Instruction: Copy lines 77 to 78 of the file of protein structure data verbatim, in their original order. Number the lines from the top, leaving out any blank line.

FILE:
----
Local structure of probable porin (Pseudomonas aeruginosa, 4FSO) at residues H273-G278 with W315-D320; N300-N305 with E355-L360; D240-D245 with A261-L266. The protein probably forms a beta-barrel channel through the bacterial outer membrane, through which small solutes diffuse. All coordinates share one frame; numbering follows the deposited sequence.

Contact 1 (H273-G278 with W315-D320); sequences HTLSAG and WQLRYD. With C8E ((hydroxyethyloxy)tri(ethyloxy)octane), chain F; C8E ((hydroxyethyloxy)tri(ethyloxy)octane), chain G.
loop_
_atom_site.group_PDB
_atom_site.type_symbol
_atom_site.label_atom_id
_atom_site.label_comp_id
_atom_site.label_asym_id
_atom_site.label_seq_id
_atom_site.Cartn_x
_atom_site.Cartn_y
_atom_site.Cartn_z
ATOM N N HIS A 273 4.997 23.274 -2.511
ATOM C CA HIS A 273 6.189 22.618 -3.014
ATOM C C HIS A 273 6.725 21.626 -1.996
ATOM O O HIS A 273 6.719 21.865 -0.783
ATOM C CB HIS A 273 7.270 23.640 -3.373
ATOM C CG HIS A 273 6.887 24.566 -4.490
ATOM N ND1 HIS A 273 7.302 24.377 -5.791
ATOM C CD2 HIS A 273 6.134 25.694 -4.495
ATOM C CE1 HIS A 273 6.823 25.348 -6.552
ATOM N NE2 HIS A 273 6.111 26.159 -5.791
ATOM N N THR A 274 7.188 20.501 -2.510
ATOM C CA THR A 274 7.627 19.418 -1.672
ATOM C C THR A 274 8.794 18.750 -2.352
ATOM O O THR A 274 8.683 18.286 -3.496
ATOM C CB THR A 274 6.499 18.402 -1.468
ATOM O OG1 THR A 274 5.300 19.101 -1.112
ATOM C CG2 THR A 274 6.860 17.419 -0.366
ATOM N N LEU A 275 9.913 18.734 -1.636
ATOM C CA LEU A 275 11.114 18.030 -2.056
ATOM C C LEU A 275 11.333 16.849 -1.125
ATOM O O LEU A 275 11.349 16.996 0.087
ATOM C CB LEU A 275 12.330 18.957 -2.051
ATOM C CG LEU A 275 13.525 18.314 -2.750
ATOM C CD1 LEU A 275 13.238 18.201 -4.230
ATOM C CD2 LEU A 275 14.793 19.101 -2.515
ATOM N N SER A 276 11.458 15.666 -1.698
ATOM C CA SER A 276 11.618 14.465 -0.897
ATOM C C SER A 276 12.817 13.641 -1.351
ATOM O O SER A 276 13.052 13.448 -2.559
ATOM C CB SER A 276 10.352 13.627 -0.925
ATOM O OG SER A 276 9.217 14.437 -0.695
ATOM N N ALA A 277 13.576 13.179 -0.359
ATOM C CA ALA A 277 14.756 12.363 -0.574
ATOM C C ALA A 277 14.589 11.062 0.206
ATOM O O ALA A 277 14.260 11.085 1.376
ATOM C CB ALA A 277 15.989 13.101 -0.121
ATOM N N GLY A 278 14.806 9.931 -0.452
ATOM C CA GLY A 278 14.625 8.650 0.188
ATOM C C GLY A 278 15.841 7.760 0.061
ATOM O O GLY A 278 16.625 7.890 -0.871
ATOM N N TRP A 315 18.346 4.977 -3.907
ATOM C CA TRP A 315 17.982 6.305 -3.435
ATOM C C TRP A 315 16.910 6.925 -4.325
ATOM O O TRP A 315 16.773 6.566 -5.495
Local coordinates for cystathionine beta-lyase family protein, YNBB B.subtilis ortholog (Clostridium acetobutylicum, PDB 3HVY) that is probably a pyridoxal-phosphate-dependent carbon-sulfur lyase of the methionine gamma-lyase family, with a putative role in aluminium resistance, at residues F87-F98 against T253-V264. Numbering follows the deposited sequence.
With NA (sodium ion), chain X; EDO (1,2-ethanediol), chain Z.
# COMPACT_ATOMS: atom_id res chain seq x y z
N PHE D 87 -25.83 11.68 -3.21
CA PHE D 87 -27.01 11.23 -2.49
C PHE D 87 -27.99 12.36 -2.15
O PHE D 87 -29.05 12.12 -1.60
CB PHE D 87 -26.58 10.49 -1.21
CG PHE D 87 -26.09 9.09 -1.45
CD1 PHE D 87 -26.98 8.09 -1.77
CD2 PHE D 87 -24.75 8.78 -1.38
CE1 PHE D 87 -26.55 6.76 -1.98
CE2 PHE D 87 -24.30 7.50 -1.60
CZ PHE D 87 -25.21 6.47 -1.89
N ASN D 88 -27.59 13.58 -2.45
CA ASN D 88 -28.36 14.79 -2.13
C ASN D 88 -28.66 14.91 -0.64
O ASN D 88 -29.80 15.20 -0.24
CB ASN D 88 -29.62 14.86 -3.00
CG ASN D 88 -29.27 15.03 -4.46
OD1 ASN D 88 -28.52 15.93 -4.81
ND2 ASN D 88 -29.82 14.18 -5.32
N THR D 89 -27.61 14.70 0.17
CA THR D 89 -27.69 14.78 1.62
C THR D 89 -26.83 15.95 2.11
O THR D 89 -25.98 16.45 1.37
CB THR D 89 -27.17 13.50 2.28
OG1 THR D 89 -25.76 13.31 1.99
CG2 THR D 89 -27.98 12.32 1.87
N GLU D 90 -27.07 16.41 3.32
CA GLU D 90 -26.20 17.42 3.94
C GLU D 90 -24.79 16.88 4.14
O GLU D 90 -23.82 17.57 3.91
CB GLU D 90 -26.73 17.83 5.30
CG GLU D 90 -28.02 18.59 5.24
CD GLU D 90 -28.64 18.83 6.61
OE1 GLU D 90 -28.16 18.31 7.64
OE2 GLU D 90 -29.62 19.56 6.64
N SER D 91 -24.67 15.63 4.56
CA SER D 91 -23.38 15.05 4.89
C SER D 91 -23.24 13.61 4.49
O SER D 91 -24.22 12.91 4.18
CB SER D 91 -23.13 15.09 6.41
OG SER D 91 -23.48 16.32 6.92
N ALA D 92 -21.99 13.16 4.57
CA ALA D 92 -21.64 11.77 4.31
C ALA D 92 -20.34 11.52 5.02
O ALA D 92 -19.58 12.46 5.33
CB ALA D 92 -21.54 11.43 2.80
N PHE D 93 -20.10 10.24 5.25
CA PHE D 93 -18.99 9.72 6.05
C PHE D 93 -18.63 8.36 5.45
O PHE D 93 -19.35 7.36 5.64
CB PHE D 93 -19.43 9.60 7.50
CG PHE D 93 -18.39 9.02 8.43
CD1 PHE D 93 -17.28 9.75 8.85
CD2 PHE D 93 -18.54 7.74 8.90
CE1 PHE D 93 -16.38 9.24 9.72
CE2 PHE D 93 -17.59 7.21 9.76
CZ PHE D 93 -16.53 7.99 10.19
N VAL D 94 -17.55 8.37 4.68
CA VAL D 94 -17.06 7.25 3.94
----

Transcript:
OD1 ASN D 88 -28.52 15.93 -4.81
ND2 ASN D 88 -29.82 14.18 -5.32